For some of us, our life is governed by clock time – the hour on our watch methodically governs the beginning and end of our activities. The rest of us tend to allow the moment to dictate its duration, ignoring the distraction of the ticking clock. For these folks, events begin and when, by mutual consensus between the interactions of people, they decide the time is right to move along.

Dissonance arises as we teeter between the poles of clock time and natural time. Some events lend themselves to the strict governance of the clock, while others ebb and flow more organically. Knowledge of this time perspective can put us back in the driver’s seat – determining what motive works best and when. Confining ourselves to one mindset benefits no one. Considering hunger: Allowing time to dictate when we eat and ignoring our body interrupts nature and results in over or under eating.

Clock abiders tend to be less flexible in scheduling – focusing on one activity at a time, which may be beneficial, but not often realistic. With the pressure of deadlines, these individuals succumb to multitasking to a point of losing their ability to focus, act rationally or worse, think creatively. Clock watchers allow their schedule to drive them instead of the other way around, becoming a victim to monotony. Those married to efficiency develop habitual routines, living in a rigid discipline awaiting life’s next important event. Time spent idle is time wasted for clock abiders, while those who float through time think differently.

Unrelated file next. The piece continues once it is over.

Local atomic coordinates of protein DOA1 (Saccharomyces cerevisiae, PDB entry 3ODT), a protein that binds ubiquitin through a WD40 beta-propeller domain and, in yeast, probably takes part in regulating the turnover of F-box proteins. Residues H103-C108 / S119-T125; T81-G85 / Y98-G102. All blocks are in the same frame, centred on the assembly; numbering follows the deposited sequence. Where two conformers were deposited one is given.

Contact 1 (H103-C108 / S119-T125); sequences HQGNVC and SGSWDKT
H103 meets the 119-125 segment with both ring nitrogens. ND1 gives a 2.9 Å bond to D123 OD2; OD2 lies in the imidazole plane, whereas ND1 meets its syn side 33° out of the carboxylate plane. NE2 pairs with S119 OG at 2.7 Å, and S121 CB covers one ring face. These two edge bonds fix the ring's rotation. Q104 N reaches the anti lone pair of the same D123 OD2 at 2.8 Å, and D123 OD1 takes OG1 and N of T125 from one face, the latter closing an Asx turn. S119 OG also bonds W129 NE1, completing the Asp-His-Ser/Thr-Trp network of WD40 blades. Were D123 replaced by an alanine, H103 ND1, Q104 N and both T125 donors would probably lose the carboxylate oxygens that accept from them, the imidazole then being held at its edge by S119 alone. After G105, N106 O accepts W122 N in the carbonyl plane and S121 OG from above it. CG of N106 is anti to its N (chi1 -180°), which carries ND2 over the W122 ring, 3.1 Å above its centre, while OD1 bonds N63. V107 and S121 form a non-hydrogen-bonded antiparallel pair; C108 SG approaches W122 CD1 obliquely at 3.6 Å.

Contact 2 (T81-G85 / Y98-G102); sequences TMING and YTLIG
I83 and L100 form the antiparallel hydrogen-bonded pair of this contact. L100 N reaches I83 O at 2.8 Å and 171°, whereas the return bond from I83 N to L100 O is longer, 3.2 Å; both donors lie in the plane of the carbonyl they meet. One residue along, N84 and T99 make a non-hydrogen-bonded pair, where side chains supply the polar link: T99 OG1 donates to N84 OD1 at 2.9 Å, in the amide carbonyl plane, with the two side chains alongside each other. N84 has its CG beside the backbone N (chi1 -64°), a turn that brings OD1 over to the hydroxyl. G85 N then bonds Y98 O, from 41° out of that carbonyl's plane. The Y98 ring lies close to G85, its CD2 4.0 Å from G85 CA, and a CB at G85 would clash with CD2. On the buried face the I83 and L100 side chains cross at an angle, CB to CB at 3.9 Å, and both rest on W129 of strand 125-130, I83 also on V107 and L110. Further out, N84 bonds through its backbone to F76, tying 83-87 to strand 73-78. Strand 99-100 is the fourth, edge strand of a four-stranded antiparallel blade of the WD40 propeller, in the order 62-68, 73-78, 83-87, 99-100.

Natural time individuals, on the other hand, give far less importance to strict timelines, being characterized as “strong involvement” people. They emphasize the completion of human transactions rather than keeping schedules. Two people from Tandag (a small coastal town in Philippines) deep in conversation, for example, will typically choose to arrive late for their next appointment rather than cut into the flow of their discussion.

Clock time and natural time people don’t often see eye-to-eye. Work-place relationships are hindered by these polar opposites as are marriages, and friendships. Like-minded philosophies gel better as they don’t have the conflicting expectations getting in the way. Acknowledging this dynamic introduces an understanding and acceptance that can better connections, as well as routines.

Appreciating these opposite relationships is only step one. Mere conceptual understanding is not enough. Try living with the other mindset every now and then to truly understand the thought patterns of the other side to fully value the other perspective.

The best path to choose is based on not letting the chiming clock control your life, but to use it effectively, for it is our human invention. After all, philosophy of time becomes the philosophy of life.

A version of this post was published in Millennial Magazine.